RobotTrader's picture

Weak economy means less demand for gold, and more demand for hip clothing.  JC Penney now printing new 52-week highs....

Internet Tough Guy's picture

Yes, a booming economy consumes lots of gold. lulz. Try harder momofader, the troll is weak in you.

topcallingtroll's picture

Use the troll luke

Feel the troll inside you.

Internet Tough Guy's picture

Momo is past his peak and he knows it. The salad days of trolling TZOO and BIDU are over.

topcallingtroll's picture

ZSL is the best trade I ever did in my life.

Well except when i arb'd some cocaine from
south america, but i am too old for that shit anymore.

RobotTrader's picture

Lots of my stocks are at 52-week highs today:  SO, ED, KFT, INTC, JNJ, and I remain fully invested.

Glad I didn't get sucked into the silver bubble and lose 30% in 4 days.....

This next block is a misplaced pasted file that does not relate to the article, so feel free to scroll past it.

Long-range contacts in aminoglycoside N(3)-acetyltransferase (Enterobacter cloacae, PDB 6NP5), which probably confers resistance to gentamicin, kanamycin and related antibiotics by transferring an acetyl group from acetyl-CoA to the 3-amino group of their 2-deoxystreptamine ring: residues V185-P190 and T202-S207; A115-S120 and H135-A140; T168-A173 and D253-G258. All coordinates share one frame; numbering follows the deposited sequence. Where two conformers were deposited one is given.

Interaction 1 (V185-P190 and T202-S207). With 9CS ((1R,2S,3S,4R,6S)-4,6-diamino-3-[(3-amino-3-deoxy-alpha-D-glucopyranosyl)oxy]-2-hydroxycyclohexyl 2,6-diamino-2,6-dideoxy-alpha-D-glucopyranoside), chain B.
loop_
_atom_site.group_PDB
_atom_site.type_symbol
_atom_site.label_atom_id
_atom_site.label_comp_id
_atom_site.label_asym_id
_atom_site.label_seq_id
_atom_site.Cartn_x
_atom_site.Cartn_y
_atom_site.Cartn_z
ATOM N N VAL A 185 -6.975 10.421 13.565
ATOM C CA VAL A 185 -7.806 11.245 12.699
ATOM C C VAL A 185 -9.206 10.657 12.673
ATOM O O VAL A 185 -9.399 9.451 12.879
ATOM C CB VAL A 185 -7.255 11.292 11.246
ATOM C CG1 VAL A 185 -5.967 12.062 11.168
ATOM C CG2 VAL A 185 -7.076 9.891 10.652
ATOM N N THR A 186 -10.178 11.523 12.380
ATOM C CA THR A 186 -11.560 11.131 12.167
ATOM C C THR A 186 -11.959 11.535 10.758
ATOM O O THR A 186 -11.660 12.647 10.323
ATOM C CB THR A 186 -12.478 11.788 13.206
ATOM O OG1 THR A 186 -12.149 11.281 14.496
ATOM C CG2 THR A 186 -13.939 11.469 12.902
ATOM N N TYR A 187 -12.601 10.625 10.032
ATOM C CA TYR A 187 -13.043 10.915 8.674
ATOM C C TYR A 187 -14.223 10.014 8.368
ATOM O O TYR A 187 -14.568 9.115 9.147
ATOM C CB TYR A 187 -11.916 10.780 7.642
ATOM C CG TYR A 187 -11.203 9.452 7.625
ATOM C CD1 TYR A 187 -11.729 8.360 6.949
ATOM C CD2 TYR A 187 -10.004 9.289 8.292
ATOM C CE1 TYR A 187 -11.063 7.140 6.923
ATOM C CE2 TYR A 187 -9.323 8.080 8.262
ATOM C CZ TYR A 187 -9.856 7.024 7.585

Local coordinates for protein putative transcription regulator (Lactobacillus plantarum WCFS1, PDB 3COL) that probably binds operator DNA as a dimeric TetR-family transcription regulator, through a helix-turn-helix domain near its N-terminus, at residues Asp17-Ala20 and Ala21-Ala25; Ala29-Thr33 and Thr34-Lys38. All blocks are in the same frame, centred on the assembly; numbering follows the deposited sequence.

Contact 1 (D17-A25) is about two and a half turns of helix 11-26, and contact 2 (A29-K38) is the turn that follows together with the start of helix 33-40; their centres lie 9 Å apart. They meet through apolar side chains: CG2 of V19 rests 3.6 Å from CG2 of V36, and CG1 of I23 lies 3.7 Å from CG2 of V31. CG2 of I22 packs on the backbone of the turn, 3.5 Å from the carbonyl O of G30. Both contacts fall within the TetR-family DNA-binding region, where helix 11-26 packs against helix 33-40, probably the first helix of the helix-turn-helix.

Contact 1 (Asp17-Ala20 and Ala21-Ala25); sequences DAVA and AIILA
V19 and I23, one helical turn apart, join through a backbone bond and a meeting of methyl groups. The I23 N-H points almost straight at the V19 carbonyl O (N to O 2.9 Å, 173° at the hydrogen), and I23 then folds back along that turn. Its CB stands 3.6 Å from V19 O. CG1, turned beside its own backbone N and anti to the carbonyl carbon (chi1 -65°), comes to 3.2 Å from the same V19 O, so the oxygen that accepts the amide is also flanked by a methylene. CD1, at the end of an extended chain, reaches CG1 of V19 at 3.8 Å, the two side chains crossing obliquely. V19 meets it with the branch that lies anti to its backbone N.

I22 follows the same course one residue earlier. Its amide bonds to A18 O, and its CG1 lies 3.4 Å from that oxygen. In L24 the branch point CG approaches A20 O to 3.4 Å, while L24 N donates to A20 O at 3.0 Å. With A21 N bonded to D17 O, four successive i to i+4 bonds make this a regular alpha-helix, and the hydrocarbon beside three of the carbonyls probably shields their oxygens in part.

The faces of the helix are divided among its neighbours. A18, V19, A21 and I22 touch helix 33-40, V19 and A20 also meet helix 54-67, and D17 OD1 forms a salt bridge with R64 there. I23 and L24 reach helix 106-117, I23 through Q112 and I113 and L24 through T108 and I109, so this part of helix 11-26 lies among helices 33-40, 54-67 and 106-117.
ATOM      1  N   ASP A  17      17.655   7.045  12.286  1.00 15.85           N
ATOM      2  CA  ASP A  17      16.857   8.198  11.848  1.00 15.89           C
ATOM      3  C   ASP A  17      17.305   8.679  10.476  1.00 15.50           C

Tyler Durden's picture

Or, alternatively, made 200% in 2 years


Cone of Uncertainty's picture

Shit, I cashed out a 125% gain since last August.

I lock in 125% rather than 140%, had I ticked the top, big fucking deal.

dexter_morgan's picture

“Gold is the money of kings, silver is the money of gentlemen, barter is money of peasants,  debt is the money of slaves, & fiat is the money of fools.” 

Internet Tough Guy's picture

That's amazing, because last month you were all in tech high flyers (which you don't talk about any more). You are killin it, momo!

buzzsaw99's picture

I was silver when silver wasn't cool. (bitchez)

Ruffcut's picture

Hey robutt, your so up on your total of 10 shares, and it still does not cover the first months payment for the used, broken scooter you have been looking at.

You can't use a scooter, you really want a power chair.

Deep's picture

let me guess Robo, you shorted it at 85, went all in at 15 right?

I used to like you, you are just lame now



TruthInSunshine's picture

RoboTard, who has given advice that has doomed his own mother to her remaining days eating Alpo & Fancy Feast, always picks the bottom and tops, especially during market booms and crashes, precisely.